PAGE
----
Tuesday, 26 February 2013

Lent for Extroverts 12: Leadership crisis?

The word 'dominoes' springs to mind with the current almost daily trend for leaders exiting public roles due to allegations of misconduct. Other leadership issues have surfaced with the appointment of a new Archbishop of Canterbury, and the Pope's recent decision to step down from office. Leadership is a hot topic. Who is fit and who is no longer 'fit' to lead?

Edwin Friedman, (d. 2007), Rabbi, family therapist and leadership mentor, wrote A Failure of Nerve, Leadership in the Age of the Quick Fix (1999) in which he ruthlessly exposes what he calls the habits of 'chronically anxious and regressive' societies. Powerful emotional drivers which cut across race, class and other socially constructed frameworks, are at work, which sabotage leadership. We are over reliant on expertise and data; we think empathy will solve all relational problems and we think anything to do with 'self' is by definition 'selfish'. The reality is that technology will never be sufficient to address the moral issues of leadership; empathy is ineffective in the face of chronic societal dysfunction and attention to the 'individuation' of 'self' is crucial for leaders who want to escape the emotional entanglement of inward looking systems.

Bringing Friedman's thinking to bear upon the tortured wrangling of Church and State over Women Bishops and gay marriage and the recent political mismanagement and sex abuse allegations is enlightening. 'Blame displacement' and 'herd instinct' spring to mind.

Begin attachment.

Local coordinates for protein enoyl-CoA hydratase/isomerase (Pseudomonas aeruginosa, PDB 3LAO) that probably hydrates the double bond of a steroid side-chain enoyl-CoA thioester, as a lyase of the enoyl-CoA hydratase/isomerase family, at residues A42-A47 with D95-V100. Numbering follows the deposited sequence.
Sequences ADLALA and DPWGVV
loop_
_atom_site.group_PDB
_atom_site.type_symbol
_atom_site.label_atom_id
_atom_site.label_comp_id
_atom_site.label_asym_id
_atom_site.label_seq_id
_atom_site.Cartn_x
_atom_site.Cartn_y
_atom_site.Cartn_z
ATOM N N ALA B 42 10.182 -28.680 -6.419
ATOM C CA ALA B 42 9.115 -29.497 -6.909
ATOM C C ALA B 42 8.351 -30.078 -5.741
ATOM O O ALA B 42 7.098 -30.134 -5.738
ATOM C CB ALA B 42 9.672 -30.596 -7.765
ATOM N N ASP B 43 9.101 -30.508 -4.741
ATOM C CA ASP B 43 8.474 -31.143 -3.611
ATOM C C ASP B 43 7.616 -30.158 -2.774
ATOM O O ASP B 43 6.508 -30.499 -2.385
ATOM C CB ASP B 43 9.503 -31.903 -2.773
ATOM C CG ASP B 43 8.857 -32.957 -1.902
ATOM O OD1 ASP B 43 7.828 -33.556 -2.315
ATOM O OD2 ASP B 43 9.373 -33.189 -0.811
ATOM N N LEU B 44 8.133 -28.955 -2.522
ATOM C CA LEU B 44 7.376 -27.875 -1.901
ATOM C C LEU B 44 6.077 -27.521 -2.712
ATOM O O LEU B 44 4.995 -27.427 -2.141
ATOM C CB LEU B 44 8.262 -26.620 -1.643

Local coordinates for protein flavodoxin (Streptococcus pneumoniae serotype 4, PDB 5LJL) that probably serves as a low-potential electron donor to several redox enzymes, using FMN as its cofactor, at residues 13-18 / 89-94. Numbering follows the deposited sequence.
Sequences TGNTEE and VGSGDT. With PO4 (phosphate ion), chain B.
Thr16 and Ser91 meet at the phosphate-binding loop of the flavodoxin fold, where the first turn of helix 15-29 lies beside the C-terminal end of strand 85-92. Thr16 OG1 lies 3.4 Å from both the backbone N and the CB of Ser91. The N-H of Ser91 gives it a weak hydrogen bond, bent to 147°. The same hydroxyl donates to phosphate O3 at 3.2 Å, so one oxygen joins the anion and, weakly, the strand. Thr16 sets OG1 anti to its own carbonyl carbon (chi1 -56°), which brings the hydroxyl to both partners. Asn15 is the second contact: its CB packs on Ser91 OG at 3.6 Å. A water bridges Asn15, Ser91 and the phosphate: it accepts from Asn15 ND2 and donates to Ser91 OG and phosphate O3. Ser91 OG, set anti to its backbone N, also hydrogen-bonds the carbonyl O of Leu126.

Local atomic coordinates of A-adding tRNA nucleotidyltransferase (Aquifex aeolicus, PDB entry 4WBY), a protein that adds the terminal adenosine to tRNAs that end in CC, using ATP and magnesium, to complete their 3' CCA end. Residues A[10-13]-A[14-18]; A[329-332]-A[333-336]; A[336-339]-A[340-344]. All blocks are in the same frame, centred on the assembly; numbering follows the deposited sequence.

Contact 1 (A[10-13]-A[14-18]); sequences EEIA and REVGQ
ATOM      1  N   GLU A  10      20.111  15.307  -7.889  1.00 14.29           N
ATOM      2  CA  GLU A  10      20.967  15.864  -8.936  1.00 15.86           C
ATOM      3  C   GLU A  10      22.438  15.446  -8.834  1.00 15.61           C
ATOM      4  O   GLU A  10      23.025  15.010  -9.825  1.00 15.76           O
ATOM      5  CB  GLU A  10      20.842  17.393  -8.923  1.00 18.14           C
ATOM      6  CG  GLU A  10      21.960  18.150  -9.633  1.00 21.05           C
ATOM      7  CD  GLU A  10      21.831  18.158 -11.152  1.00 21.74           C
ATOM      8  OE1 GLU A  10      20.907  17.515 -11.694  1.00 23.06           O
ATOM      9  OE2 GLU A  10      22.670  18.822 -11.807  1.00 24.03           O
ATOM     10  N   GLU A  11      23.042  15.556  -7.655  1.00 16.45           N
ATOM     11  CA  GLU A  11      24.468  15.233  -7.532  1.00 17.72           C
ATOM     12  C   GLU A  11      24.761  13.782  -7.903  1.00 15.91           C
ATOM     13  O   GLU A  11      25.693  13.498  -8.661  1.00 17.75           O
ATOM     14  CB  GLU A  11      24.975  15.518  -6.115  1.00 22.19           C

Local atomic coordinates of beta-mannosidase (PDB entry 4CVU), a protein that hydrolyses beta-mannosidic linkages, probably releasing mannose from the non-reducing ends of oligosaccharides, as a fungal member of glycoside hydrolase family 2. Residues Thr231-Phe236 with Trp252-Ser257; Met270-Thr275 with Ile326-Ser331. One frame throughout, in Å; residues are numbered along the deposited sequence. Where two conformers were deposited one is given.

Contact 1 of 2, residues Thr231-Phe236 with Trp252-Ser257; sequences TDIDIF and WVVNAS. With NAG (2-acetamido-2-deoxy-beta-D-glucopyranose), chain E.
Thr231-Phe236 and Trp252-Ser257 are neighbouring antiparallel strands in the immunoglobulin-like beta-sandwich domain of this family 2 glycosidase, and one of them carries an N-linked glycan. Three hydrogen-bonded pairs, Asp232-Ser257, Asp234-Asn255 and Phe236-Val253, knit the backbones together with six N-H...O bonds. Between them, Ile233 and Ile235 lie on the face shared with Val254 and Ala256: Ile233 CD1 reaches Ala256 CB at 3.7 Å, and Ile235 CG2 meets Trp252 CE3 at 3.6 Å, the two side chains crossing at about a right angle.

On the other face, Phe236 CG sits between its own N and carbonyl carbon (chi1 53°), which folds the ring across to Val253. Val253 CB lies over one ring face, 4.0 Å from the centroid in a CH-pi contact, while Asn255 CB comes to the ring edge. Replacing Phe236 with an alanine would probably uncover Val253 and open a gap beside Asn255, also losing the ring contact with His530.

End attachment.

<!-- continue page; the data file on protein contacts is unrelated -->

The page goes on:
How does this image make you feel?

Was Jesus a model of a perfect leader? 'Servant leadership' is a term much bandied about in the church, but should you 'serve' an abusive member of a group, or expose them? Are the abusers examples of 'weak' or 'powerful' people in society? 

Perhaps Jesus used his wilderness experience to face the possibility of all the ways he might have chosen to lead, ending up with choosing the 'weakness' of the cross, which turned out, or course, to be its power. 


  1. Interesting reflection, one of my concerns has been how consistency of inner and outer life or public and private life seems to have diminished as a concept people take seriously. However, this sets up a dissonance that is hard to live with psychologically and leads to a lack of integrity and integration. I find it sad to see so many leaders fail or so many people set up to fail because there is not the support there should be from those responsible or an unwillingness to acknowledge the complexities of leadership and to be gracious, accepting and forgiving.

  2. Yes, you're right. 'We get the leaders we deserve', so to speak. And leading is lonely.
    Thanks for your comment.